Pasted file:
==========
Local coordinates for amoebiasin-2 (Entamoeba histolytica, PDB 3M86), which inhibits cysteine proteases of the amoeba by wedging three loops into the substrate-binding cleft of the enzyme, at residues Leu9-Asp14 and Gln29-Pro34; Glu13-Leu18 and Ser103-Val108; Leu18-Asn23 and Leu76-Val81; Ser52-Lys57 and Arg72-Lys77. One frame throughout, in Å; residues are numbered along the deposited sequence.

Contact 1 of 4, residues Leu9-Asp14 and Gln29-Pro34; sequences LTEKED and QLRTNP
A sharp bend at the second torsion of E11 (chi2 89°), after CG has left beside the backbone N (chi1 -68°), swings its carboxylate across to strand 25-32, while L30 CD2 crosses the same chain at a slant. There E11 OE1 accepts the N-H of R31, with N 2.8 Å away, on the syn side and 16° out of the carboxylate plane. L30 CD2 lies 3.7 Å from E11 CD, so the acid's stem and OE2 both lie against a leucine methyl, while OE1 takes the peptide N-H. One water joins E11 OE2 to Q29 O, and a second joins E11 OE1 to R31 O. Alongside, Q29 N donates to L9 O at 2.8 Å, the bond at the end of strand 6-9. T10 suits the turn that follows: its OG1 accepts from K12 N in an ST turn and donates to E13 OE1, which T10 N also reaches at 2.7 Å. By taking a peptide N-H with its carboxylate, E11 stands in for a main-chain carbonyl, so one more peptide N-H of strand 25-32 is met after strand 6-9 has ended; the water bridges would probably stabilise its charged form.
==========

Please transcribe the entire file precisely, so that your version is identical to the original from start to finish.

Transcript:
Local coordinates for amoebiasin-2 (Entamoeba histolytica, PDB 3M86), which inhibits cysteine proteases of the amoeba by wedging three loops into the substrate-binding cleft of the enzyme, at residues Leu9-Asp14 and Gln29-Pro34; Glu13-Leu18 and Ser103-Val108; Leu18-Asn23 and Leu76-Val81; Ser52-Lys57 and Arg72-Lys77. One frame throughout, in Å; residues are numbered along the deposited sequence.

Contact 1 of 4, residues Leu9-Asp14 and Gln29-Pro34; sequences LTEKED and QLRTNP
A sharp bend at the second torsion of E11 (chi2 89°), after CG has left beside the backbone N (chi1 -68°), swings its carboxylate across to strand 25-32, while L30 CD2 crosses the same chain at a slant. There E11 OE1 accepts the N-H of R31, with N 2.8 Å away, on the syn side and 16° out of the carboxylate plane. L30 CD2 lies 3.7 Å from E11 CD, so the acid's stem and OE2 both lie against a leucine methyl, while OE1 takes the peptide N-H. One water joins E11 OE2 to Q29 O, and a second joins E11 OE1 to R31 O. Alongside, Q29 N donates to L9 O at 2.8 Å, the bond at the end of strand 6-9. T10 suits the turn that follows: its OG1 accepts from K12 N in an ST turn and donates to E13 OE1, which T10 N also reaches at 2.7 Å. By taking a peptide N-H with its carboxylate, E11 stands in for a main-chain carbonyl, so one more peptide N-H of strand 25-32 is met after strand 6-9 has ended; the water bridges would probably stabilise its charged form.